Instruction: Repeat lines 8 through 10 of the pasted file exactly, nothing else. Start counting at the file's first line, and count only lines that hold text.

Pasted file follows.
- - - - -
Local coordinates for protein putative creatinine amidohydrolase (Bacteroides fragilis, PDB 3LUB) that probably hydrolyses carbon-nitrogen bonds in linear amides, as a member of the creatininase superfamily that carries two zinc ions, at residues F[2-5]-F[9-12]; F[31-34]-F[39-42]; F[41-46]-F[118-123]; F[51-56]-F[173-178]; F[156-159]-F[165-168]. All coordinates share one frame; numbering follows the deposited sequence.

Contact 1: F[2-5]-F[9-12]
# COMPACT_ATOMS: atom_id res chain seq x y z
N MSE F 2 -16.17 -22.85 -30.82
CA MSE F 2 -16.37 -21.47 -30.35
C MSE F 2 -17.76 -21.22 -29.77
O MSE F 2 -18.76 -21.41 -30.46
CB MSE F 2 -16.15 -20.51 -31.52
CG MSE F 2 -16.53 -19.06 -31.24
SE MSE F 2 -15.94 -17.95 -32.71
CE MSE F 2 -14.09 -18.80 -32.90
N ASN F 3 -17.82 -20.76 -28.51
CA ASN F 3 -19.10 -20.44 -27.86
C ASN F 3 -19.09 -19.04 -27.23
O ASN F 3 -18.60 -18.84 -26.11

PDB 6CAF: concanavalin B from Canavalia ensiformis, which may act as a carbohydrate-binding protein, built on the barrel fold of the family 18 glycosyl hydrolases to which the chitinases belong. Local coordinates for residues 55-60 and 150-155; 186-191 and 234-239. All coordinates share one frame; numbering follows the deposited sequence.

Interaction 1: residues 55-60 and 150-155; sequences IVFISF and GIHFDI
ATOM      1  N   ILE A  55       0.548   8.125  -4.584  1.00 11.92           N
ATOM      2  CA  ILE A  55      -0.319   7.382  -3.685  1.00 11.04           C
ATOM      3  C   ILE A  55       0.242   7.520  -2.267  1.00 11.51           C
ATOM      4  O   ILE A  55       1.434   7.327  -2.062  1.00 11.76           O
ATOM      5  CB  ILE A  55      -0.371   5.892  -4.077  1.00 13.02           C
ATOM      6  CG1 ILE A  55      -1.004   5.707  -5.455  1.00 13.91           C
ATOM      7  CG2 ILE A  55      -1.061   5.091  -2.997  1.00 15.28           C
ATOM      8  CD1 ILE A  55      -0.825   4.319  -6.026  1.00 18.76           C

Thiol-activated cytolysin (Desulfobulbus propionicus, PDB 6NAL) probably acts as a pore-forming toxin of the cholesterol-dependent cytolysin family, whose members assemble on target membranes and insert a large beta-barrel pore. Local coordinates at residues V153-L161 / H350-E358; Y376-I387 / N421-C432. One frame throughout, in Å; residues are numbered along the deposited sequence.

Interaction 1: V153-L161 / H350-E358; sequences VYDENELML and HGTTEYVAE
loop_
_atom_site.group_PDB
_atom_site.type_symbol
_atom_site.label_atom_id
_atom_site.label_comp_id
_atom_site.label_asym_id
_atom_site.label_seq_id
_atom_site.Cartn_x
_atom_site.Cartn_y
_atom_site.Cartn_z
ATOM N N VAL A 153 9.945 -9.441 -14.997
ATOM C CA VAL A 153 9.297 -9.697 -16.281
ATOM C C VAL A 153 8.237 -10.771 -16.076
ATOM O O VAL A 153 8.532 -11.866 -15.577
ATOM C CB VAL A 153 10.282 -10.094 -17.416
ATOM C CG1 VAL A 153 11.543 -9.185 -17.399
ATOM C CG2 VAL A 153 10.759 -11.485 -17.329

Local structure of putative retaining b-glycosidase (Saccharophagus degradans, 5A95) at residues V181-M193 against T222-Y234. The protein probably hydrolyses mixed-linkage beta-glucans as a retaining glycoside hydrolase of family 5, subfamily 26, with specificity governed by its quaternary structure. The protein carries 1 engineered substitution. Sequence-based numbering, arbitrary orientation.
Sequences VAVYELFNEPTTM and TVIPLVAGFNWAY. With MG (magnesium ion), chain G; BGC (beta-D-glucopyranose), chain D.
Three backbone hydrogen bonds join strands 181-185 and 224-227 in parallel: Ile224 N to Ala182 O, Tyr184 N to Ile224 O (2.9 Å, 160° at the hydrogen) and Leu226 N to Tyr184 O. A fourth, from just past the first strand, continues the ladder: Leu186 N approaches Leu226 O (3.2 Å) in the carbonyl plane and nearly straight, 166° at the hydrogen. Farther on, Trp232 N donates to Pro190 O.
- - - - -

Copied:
CB MSE F 2 -16.15 -20.51 -31.52
CG MSE F 2 -16.53 -19.06 -31.24
SE MSE F 2 -15.94 -17.95 -32.71